I first heard of ham radio as a young boy. I thought it would be fun to get my ham-radio license in the same way a young boy wants to be a firefighter or a policeman. I got older and forgot about some of my aspirations while I worked on schooling, a family, and a career. Then I had an experience that rekindled my desire to get my ham or amateur radio license.
Several years ago, I had the chance to help bring one of the Transpac race boats back from Hawai’i. We had an Iridium satellite phone to help keep in contact with friends and family. We also had a single-sideband radio that was even more useful. The cost of using the phone meant that it was used sparingly. Instead we relied on the SSB for daily email and check-ins with other sailors heading back to the mainland. My experience with the SSB served as a catalyst to encourage me to get my amateur radio license. Now that I’ve been through the process, I hope I can help you determine if it’s something you might want to pursue as well.
Are Ham and Marine SSB the Same?
Until I started studying for my amateur radio license, I thought ham and SSB radios were the same thing. When I learned they weren’t, I tried to figure out the differences. My hope was that one was a subset of the other. While there’s some overlap, you can do things with a marine SSB that you can’t do with a ham and visa versa.
Ham radio has a much wider range of frequencies, some of which overlap those in marine SSB There are also more transmission methods that can be used such as amplitude modulation and frequency modulation. Hams can also transmit using single-sideband, which is really just a modified form of AM.
Marine SSB has a number of frequencies that aren’t open to ham radio operators. While both ham and marine SSB operators can participate in the Caribbean M/M net on 7.241 MHz, only marine SSB can participate on Herb Hilgenberg’s Southbound II net on 12.359 MHz. A quick glance at a listing of the various cruising nets () and their frequencies cross referenced with the ham radio bands () shows that both ham and marine SSB users can access them. However there are a number that are only available to marine SSB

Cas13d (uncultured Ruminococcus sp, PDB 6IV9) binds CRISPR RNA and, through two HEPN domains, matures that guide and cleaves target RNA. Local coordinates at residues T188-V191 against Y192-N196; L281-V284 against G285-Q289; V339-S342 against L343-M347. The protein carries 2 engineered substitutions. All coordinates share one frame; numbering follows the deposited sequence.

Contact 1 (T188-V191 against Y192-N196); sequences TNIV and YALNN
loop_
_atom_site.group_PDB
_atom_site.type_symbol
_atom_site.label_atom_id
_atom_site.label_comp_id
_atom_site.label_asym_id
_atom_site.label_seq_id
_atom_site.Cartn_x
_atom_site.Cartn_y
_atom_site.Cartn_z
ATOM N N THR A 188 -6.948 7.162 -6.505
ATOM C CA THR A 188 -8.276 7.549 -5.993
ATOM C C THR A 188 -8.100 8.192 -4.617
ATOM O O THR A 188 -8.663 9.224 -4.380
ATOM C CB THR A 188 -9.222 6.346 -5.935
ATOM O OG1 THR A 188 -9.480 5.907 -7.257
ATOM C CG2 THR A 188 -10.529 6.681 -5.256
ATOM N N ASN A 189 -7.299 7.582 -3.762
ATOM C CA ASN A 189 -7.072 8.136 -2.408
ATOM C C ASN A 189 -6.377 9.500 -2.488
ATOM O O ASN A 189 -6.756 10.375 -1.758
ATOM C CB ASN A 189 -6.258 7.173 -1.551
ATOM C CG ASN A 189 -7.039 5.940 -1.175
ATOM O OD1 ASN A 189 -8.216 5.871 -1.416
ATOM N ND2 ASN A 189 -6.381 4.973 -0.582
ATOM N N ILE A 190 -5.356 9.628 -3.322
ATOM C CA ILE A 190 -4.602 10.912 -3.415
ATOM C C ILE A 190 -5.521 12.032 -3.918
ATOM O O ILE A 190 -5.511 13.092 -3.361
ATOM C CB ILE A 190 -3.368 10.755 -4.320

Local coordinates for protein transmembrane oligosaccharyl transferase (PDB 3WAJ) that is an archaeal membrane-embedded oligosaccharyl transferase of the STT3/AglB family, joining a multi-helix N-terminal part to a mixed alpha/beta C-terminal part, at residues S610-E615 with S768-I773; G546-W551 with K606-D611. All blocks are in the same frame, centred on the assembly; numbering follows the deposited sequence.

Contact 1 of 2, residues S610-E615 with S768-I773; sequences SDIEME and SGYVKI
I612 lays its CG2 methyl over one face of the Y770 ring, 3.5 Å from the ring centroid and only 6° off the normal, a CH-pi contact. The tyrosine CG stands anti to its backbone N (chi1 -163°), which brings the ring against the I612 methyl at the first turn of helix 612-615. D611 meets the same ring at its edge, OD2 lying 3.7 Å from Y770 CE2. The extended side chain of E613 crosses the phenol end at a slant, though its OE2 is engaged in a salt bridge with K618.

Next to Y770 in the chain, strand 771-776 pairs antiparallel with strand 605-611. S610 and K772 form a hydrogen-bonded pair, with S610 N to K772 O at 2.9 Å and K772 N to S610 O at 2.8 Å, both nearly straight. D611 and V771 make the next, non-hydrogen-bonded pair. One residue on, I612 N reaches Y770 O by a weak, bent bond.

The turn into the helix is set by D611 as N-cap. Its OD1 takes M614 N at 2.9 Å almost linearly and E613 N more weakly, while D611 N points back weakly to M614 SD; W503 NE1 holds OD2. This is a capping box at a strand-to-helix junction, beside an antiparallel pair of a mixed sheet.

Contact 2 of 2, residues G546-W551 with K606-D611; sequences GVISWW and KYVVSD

What’s Required for Marine SSB?
Most sailors know that they aren’t required to get an FCC license for their VHF radios. The only exceptions are if you can answer “yes” to any one of the following questions:
• Are you are required to have a radio by law (because of vessel size or usage)?
• Do you plan to communicate with or enter into foreign ports?
• Do you have a radio other than VHF, EPIRB, or radar?
Since marine SSB falls outside those radios listed in question three, you’re required to get an FCC license if you want to install one on your boat. The license is called a “ship station license” and currently costs $160. The license is good for 10 years but is non-transferable. That means if you sell your boat with your radio, the new owner will need to apply for his or her own license. Furthermore, you can’t take the radio out of your boat and install it in a new one without getting another ship station license.
In addition to the ship station license, at least one person on board (generally the owner of the boat) needs to get a restricted radiotelephone license. It costs $60 but is good for a lifetime. There is no need to take a test. Simply fill out the paperwork and send the FCC your money.
Both licenses can be obtained by filling out forms 159, 605, and its Schedule B. They can be found at the FCC’s website () along with instructions. You also have the option of applying online and using a credit card to pay the license fees. If you’re the kind of person that enjoys doing your own taxes, it’s a fairly straightforward process.
If you plan to do any offshore cruising, I highly recommend having a marine SSB radio. This will allow you to keep in contact with other sailors traveling outside your VHF range as well as various nets, which may be able to render assistance in case of a problem or emergency.
What’s Required for Ham?